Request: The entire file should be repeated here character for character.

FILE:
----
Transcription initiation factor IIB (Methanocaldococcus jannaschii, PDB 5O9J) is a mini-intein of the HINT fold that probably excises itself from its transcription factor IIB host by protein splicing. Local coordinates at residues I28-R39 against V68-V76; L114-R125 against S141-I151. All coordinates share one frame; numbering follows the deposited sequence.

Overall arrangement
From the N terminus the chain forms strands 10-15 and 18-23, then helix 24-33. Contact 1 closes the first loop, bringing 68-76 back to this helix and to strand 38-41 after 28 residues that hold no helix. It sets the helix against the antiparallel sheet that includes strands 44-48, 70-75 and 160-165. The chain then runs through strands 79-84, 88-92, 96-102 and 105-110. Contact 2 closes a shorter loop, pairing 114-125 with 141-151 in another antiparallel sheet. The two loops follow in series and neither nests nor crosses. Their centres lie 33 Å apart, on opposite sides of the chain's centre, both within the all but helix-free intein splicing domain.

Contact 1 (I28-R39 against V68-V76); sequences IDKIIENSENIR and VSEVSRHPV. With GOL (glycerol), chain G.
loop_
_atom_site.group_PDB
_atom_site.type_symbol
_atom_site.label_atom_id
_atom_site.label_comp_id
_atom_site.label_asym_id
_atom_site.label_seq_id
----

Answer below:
Transcription initiation factor IIB (Methanocaldococcus jannaschii, PDB 5O9J) is a mini-intein of the HINT fold that probably excises itself from its transcription factor IIB host by protein splicing. Local coordinates at residues I28-R39 against V68-V76; L114-R125 against S141-I151. All coordinates share one frame; numbering follows the deposited sequence.

Overall arrangement
From the N terminus the chain forms strands 10-15 and 18-23, then helix 24-33. Contact 1 closes the first loop, bringing 68-76 back to this helix and to strand 38-41 after 28 residues that hold no helix. It sets the helix against the antiparallel sheet that includes strands 44-48, 70-75 and 160-165. The chain then runs through strands 79-84, 88-92, 96-102 and 105-110. Contact 2 closes a shorter loop, pairing 114-125 with 141-151 in another antiparallel sheet. The two loops follow in series and neither nests nor crosses. Their centres lie 33 Å apart, on opposite sides of the chain's centre, both within the all but helix-free intein splicing domain.

Contact 1 (I28-R39 against V68-V76); sequences IDKIIENSENIR and VSEVSRHPV. With GOL (glycerol), chain G.
loop_
_atom_site.group_PDB
_atom_site.type_symbol
_atom_site.label_atom_id
_atom_site.label_comp_id
_atom_site.label_asym_id
_atom_site.label_seq_id